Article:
Wanting to learn to play the guitar?
Many people think about taking up the guitar, and becoming good at playing it, but unfortunately – a lot of them end up dissatisfied, and they give up sooner than they started. Why is this so? The main reason is that people don’t really lay the ground before starting out. Remember, it’s not enough just to want something – you have to know how to get it.
Two key questions
Before you actually start playing, you have to ask yourself two very important questions: “Do I really want to learn the guitar?” and “Why do I want to learn it?” Know that learning any skill, including guitar playing, is a process. A process means – it will take time. Now, the learning curve varies, depending on your abilities, desire and the number of hours invested, but it will take some time, that’s for sure. There are no strict deadlines, but don’t expect to be any good before a six months’ time. And if you know why you want to learn it, everything will be much easier. If your goal is to impress girls, or show off at a party, it will be fairly easy to achieve it; on the other hand, if you want to go pro, you are blisters away from dominating the stage.
How and where to start? What’s The Best Way To Learn Guitar?
Once you’ve decided what you want to achieve, you can move on to the actual guitar lessons. There are two paths you can go down – video lessons or private tutoring. In the past, video lessons weren’t as popular as today, because there was no internet, but the situation has changed radically. The advent of video-streaming services, such as You Tube, redefined music lessons, and now you have many online tutors posting clips on a regular basis, teaching people around the world how to learn the guitar. On the other hand, there are still private tutors, or music schools offering lessons for future guitar players. You can work one-on-one with your teacher, or in a group of several people. Let’s discuss these two options.
Video lessons are highly popular, and for a reason. You’re two clicks away from the content you need, and you can replay as much as you want – but there are drawbacks. Even when the instructions are presented in a clear way, you may still find it hard to understand certain bits and pieces. You may pause, or slow down the video, but you will still get confused over something -and you won’t be able to ask the teacher. Yes, you can Google it, looking for an answer, but it just isn’t the same. However, there are no time restraints, and you can spend hours watching video clips such as guitar backing tracks and practicing along.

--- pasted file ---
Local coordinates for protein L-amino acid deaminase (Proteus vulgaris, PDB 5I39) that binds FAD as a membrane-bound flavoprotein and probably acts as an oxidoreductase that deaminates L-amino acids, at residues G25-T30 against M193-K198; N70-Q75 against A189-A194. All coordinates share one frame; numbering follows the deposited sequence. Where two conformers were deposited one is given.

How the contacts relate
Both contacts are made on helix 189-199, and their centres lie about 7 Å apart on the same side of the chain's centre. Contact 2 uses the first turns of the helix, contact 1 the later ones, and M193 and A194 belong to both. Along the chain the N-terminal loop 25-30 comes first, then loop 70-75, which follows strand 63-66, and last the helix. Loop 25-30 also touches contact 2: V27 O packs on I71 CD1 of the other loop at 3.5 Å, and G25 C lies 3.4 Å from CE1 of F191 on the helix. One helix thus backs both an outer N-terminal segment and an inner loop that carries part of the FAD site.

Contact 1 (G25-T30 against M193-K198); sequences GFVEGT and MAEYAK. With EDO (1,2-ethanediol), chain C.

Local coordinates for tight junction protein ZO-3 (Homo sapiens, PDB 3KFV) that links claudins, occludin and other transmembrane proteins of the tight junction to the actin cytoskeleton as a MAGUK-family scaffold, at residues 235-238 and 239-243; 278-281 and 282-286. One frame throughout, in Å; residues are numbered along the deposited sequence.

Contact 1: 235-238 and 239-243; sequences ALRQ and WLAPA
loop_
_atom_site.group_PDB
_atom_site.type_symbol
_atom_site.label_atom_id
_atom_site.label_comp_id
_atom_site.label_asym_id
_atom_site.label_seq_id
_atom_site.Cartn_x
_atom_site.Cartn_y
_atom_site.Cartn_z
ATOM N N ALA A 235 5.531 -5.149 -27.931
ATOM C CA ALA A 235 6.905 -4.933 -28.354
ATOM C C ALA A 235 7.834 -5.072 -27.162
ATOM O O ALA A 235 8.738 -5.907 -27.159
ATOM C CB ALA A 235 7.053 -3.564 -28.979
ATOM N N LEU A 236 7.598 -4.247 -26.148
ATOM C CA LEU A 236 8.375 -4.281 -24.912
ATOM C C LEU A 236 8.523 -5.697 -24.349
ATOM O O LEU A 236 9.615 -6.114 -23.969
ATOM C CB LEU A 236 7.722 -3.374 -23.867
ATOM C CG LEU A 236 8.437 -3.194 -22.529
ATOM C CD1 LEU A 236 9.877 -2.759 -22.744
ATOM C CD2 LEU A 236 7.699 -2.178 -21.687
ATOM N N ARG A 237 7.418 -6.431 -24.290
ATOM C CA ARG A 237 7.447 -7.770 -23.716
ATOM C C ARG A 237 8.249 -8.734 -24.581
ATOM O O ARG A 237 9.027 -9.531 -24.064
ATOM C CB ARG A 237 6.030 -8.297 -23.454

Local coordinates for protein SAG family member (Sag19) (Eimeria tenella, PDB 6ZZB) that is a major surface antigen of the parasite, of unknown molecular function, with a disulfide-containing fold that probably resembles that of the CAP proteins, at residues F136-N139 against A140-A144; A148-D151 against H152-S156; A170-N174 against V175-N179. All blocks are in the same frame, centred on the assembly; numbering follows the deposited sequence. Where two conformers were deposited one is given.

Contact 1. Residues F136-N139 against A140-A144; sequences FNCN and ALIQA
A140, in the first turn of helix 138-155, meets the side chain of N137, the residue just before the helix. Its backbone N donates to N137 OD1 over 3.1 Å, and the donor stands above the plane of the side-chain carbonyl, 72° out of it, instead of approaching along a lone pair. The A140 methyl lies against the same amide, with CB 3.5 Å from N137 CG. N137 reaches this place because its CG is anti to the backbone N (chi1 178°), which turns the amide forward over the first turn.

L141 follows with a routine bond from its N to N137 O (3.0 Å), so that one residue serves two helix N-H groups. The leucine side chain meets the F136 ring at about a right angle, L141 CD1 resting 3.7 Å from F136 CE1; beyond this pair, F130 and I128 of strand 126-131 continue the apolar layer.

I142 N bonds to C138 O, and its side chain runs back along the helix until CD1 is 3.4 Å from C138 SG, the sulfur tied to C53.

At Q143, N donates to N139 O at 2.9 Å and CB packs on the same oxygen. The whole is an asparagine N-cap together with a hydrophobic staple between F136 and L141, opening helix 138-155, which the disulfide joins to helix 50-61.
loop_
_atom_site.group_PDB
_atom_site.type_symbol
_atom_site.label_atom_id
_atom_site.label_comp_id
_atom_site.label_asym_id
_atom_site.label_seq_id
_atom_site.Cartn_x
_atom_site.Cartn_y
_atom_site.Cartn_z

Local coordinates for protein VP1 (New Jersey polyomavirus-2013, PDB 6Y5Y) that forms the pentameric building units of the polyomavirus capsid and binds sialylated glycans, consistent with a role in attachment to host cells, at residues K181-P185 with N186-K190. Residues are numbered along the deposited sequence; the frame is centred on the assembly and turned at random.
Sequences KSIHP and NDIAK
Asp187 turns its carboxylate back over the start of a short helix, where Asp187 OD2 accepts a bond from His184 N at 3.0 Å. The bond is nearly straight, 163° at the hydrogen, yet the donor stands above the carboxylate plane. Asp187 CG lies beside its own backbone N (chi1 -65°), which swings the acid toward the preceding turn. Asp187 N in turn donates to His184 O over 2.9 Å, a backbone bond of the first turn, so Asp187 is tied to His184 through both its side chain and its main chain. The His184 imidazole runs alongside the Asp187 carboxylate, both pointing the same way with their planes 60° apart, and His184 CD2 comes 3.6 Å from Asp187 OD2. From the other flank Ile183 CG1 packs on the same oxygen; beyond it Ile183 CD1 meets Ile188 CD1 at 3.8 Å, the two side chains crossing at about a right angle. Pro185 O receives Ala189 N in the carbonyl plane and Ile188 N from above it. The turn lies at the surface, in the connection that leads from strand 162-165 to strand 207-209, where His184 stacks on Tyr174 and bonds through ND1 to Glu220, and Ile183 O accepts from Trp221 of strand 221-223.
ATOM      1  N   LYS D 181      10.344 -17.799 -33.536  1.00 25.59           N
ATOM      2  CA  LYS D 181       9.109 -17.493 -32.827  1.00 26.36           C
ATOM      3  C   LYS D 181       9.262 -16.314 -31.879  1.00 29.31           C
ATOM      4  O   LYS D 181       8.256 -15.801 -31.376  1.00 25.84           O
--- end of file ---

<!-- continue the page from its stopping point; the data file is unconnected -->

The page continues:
This approach is very beneficial when it comes to problem-solving. If you get stuck on something, your tutor will be there to immediately come to your help and provide the right piece of advice. Human contact is still superior to technology, which is the reason why so many people decide to start learning with a school or a private tutor. Nevertheless, it may be costly to hire a really good tutor, and you’ll always be limited by the number of lessons you can afford.
Which way to go?
The best advice you can get is – make good use of both of these approaches, because that will provide you with the most beneficial results. If you’re a complete beginner, a newbie, you can start with online guitar lessons to warm up and get the hang of the core basics. Then, once you learn a little bit, you should definitely go for something more, to broaden your horizon. A good book, video course, and, finally, a private tutor will be of great help during this “journeyman” process. When you learn enough to play on your own, you will notice it. Slowly, you’ll be able to copy the chords of songs you hear on the radio or play on a device, and you’ll be on your way to playing in public with confidence.
The importance of practice
All of the aforementioned won’t be worth much unless you practice, even if your goal is to play in front of friends and family. Practice is practice – treat is as seriously as possible. You may know just one song, but if you don’t practice playing it – you won’t know it, simple as that. The more you practice, the more experienced you’ll become.
Points to keep in mind
– Know why you want to play the guitar
– Be realistic with your expectations
– Combine two learning methods